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The Super Bowl Stock Market Predictor

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The Super Bowl Stock Market Predictor holds that if a team from the old NFL wins, the market will rise in that year; if a team from the old AFL wins, the market will fall. In 1990 two researchers found that the predictor was accurate 91 percent of the time. A member of Washington and Lee University's finance faculty, George Kester, has completed a new study that finds that the predictor's accuracy has fallen slightly to 77 percent. He speaks with host Liane Hansen.

Starting in 1967, the Super Bowl was a contest between the champions of the venerable National Football League and the upstart American Football League. The leagues merged in 1970 and now the game pits the champions of the National Football Conference, the New Orleans Saints in this evening's game, against the winners of the American Football Conference; this year, the Indianapolis Colts.

In the 1980s, a group of football fan statisticians figured out that if an original NFL team won the Super Bowl, the stock market would have great year. If a premerger AFL team won, the stock market would be bearish. It was called The Super Bowl Stock Market Predictor.

George Kester, a member of the finance faculty at Washington and Lee University, will soon publish an update to the predicator. And he joins us. Welcome, Professor Kester.

Professor GEORGE KESTER (Washington and Lee University): Thank you. It's a pleasure to be here.

HANSEN: It's a pleasure to have you. and here's a hypothetical question for you. If over the past 20 years I invested when an old NFL team won and got out of the market if they lost, would I be rich or poor today?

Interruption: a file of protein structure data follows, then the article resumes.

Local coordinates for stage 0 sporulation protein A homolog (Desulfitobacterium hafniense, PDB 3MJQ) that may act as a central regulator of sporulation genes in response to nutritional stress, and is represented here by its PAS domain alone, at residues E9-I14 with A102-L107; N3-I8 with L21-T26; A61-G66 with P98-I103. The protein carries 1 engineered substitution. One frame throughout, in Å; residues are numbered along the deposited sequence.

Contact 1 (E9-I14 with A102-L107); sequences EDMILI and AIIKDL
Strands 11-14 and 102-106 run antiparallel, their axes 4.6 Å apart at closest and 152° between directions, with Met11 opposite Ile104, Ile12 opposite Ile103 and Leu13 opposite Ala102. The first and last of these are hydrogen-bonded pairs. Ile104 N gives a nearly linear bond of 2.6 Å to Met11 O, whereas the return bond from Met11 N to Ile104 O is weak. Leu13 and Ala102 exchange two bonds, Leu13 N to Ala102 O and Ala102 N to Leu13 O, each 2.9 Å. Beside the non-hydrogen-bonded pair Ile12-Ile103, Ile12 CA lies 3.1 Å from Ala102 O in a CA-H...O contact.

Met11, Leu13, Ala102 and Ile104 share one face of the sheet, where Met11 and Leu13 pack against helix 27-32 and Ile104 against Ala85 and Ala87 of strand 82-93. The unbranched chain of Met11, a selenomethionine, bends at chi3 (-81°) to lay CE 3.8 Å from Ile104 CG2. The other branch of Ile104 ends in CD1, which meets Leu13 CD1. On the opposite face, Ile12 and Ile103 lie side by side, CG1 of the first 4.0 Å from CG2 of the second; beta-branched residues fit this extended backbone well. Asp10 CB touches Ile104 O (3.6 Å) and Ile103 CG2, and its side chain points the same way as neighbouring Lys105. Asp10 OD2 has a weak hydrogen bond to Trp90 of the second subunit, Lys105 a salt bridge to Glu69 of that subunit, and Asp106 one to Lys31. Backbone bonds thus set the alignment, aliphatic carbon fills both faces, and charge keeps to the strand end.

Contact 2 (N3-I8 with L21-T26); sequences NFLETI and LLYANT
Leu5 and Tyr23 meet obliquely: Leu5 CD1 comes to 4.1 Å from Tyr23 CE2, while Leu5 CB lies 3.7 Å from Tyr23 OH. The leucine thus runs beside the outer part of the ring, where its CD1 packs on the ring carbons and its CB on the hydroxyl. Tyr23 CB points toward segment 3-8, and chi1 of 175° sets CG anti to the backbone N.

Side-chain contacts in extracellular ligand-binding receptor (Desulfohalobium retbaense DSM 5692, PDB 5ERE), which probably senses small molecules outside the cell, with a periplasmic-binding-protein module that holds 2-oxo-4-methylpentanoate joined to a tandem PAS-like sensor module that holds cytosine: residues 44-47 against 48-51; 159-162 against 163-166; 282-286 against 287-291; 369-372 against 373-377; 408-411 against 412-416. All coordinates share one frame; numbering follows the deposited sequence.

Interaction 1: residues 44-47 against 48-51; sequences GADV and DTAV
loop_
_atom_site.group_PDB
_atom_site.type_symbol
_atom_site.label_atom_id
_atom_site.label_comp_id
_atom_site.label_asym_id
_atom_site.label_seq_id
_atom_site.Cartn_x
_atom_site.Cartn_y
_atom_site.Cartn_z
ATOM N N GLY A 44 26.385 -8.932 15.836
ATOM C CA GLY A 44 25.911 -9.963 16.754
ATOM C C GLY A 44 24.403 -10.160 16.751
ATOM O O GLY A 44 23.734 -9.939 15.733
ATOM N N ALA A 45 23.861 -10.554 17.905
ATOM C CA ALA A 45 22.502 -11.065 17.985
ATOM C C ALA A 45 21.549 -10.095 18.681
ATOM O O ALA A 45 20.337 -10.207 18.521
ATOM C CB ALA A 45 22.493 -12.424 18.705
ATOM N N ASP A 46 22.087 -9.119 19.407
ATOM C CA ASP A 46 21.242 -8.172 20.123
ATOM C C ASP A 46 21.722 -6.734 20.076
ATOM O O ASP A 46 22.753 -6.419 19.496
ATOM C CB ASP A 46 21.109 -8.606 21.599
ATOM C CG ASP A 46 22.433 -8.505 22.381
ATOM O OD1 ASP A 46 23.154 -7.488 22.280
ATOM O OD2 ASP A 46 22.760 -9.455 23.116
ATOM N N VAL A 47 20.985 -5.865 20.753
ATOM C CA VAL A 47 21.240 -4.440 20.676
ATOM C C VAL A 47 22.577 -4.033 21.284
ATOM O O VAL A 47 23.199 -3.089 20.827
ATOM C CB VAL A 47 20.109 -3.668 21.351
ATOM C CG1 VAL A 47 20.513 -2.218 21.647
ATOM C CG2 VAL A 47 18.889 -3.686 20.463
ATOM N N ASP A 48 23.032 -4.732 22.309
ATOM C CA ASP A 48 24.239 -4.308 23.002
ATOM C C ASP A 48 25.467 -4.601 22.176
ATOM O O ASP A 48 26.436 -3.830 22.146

Professor KESTER: Well, I've got data for the last 42 years...

HANSEN: Oh.

Professor KESTER: ...which is the entire history of the Super Bowl through the end of 2009. And had you invested solely based on the Super Bowl, then your thousand dollars, had you invested that back in 1967, would be worth about 105,000 today.

Now, as a point of comparison: Had you invested the same thousand dollars in the S&P 500 and simply held it there for the entire 42-year period, then your wealth would only be $43,000, roughly.

HANSEN: Wow.

Prof. KESTER: And so your wealth would be almost two and half times as great had you invested solely on the outcome of the Super Bowl.

HANSEN: Truly? So the predictor has proven to be accurate.

Prof. KESTER: Absolutely.

HANSEN: But couldnt it just be coincidence?

Prof. KESTER: Yeah. And in truth it is. It's simply spurious correlation, but it's a lot of fun to look at and talk about.

HANSEN: Sure. Well, how have you updated the predictor?

Prof. KESTER: Well, there was an article by Tom Kruger and Bill Kennedy in the top academic journal of my field, which was the Journal of Finance, and they looked at the first 20 years of the predictor and reported that its accuracy was 91 percent.

HANSEN: Wow.

Prof. KESTER: Which was amazing. And in my update, over the entire 43 years including 2009, it's been accurate 79 percent of the time.

HANSEN: Okay, but that's...

Prof. KESTER: So the accuracy has fallen. But still, the investment performance is still something to take notice of.

HANSEN: Okay, so now we have the Colts. They represent the AFC but they were the old NFL's Baltimore Colts...

Prof. KESTER: Correct.

HANSEN: ...prior to the merger.

Prof. KESTER: Correct.

HANSEN: And the Saints came into the NFL in 1967. So basically, two teams from the old NFL are playing in the Super Bowl.

Prof. KESTER: Right.

HANSEN: Whats an investor to do?

Prof. KESTER: An investor can be confident that regardless of who wins, the market is going to be up next year.

HANSEN: And you can say that with certainty?

(Soundbite of laughter)

Prof. KESTER: Well, you know, the record of the Super Bowl Stock Market Predictor speaks for itself.

HANSEN: Do you do this?

(Soundbite of laughter)

Professor KESTER: No, I wish I had, though.

(Soundbite of laughter)

HANSEN: George Kester is on the finance faculty at Washington and Lee University. His study of the Super Bowl Stock Market Predictor will be published in the spring issue of the Journal of Investing. Thank you very much.

Professor KESTER: You're welcome.

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